Some Indigenous adoptees are channeling their anger about the national ’60s Scoop settlement into lawsuits against the Canadian government.
“I hope others opt out and they can join me,” said Angelina Gosselin, who was raised in a series of foster homes in British Columbia.
Gosselin, who is an RCMP officer in the lower mainland in B.C., filed a lawsuit this summer for loss of identity, culture and – plainly speaking – her childhood.
“(I) was removed from several foster homes due to the unspeakable abuse,” she said.
But instead of turning to alcohol or drugs, Gosselin said she began talking to and about Indigenous kids in care.
“I advocate for our children in the child welfare system – not because I have a portfolio, but because they, like I did, just want a healthy life filled with choices,” she said.
That’s what her lawsuit is about, too.
Gosselin said she wants to use the legacy of the ‘60s Scoop to force changes to the child welfare system. She can do that, she says, by rejecting the settlement.
“I’m trying to make a point,” she said in an interview.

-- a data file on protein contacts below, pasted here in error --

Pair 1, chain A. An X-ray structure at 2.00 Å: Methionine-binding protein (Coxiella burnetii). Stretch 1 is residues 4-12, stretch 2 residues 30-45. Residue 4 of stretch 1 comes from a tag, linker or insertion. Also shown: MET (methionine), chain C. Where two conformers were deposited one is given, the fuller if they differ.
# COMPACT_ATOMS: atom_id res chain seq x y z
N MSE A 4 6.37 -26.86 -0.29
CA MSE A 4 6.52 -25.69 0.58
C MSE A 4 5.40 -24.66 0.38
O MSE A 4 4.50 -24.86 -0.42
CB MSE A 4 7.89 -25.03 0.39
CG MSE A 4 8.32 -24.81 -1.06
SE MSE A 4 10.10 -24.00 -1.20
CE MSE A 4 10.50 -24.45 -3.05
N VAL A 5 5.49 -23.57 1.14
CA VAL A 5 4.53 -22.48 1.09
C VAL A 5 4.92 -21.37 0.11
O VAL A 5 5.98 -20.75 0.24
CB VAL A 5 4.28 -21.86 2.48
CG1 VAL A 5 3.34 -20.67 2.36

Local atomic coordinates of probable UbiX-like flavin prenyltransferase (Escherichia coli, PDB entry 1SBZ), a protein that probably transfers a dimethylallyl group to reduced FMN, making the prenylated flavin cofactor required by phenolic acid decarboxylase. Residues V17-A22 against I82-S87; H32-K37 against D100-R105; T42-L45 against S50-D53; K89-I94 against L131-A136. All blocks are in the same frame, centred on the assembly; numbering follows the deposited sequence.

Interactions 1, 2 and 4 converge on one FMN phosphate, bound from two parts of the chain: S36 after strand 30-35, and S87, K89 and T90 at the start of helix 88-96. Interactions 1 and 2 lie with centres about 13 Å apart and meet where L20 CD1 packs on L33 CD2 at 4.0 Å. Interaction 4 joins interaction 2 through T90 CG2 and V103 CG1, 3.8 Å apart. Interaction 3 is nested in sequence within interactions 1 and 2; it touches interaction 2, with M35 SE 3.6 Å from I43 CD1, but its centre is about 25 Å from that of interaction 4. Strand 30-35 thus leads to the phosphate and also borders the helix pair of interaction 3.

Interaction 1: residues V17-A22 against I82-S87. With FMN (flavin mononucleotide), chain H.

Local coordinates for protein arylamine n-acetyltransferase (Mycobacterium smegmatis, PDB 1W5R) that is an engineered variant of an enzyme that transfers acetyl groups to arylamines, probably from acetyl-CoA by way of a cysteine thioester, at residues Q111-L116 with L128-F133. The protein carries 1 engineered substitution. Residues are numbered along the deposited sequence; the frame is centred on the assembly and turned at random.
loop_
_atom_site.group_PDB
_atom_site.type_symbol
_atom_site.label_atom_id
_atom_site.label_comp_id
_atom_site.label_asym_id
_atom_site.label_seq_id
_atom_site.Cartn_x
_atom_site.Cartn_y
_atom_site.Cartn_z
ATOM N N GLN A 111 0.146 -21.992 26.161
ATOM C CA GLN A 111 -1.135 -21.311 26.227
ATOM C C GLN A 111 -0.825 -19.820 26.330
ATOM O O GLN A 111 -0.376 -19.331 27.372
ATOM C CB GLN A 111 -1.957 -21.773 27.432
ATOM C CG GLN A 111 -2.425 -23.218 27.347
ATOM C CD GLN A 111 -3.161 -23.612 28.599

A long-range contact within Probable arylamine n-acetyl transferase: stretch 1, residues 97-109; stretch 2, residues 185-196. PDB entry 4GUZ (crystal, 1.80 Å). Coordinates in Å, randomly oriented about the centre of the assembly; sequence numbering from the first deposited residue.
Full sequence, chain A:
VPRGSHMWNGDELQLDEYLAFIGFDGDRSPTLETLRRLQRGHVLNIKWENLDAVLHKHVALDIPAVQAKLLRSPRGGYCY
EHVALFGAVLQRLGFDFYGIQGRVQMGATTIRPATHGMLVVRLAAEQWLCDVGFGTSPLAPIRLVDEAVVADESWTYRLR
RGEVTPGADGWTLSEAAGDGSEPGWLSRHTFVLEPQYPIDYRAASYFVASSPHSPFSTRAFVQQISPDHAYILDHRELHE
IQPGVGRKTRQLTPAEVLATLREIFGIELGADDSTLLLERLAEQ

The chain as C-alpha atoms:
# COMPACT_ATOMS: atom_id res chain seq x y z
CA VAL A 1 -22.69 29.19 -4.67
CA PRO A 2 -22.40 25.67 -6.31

Indigenous children fill most foster homes in many provinces, which Gosselin said is history repeating itself.
Already, a government lawyer has responded to her filing, she noted.
“This can get government action,” she said.
Same disconnect, trauma and identity crisis today
Katherine Legrange is also using the courts to fix what she said is a broken child welfare system.
Especially since the settlement approved a few months ago applies only to status and Inuit adoptees.
Her lawsuit on behalf of excluded Métis and non-status adoptees was filed in a B.C. court this week.
“If we don’t make the necessary changes now, more of our children will experience the same disconnect, trauma, and identity crises that we did,” she said.
“Nothing has really changed since the ‘60s Scoop.”
Neither woman knows whether what they’re doing will work.
But both said they have to try.
“My hope is to include the legislative and policy changes as one item of the terms of a potential settlement or award,” said Legrange, a Métis raised in Winnipeg.
Added Gosselin, who has reconnected with her Haisla Nation: “My gut says I have to say No and opt out. It’s about giving back to the kids in care now.”
Adoptees have until August 2019 to file their claim in and receive between $25,000 and $50,000 each from the $750 million compensation fund. They have until Oct. 31, 2018, to opt out.
In exchange, they sign away their right to sue the federal government, which is also providing $50 million to establish a ‘60s Scoop healing foundation for adoptees and their families.
And, the government is covering the legal costs for each application.
But Coleen Rajotte, another Métis of Winnipeg, rejected the entire package.
“This whole thing has just been…a total mess,” said the president of the Manitoba ‘60s Scoop Survivors Association.
“We are not being given any choice just like where we were put as children.”